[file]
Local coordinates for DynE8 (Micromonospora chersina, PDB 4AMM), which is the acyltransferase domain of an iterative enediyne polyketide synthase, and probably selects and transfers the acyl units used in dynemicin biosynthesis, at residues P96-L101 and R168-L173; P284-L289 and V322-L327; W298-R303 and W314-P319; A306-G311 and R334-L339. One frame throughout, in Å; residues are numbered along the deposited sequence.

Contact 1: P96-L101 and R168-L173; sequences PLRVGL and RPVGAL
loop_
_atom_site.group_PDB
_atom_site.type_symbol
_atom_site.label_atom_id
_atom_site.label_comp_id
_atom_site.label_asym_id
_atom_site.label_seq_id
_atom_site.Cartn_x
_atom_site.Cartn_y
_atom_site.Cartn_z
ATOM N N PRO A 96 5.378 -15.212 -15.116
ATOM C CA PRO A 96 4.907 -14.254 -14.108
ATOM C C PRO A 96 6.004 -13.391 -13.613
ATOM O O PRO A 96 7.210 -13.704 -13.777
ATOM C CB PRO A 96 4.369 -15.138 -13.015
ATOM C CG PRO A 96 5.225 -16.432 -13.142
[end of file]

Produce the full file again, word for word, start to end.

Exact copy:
Local coordinates for DynE8 (Micromonospora chersina, PDB 4AMM), which is the acyltransferase domain of an iterative enediyne polyketide synthase, and probably selects and transfers the acyl units used in dynemicin biosynthesis, at residues P96-L101 and R168-L173; P284-L289 and V322-L327; W298-R303 and W314-P319; A306-G311 and R334-L339. One frame throughout, in Å; residues are numbered along the deposited sequence.

Contact 1: P96-L101 and R168-L173; sequences PLRVGL and RPVGAL
loop_
_atom_site.group_PDB
_atom_site.type_symbol
_atom_site.label_atom_id
_atom_site.label_comp_id
_atom_site.label_asym_id
_atom_site.label_seq_id
_atom_site.Cartn_x
_atom_site.Cartn_y
_atom_site.Cartn_z
ATOM N N PRO A 96 5.378 -15.212 -15.116
ATOM C CA PRO A 96 4.907 -14.254 -14.108
ATOM C C PRO A 96 6.004 -13.391 -13.613
ATOM O O PRO A 96 7.210 -13.704 -13.777
ATOM C CB PRO A 96 4.369 -15.138 -13.015
ATOM C CG PRO A 96 5.225 -16.432 -13.142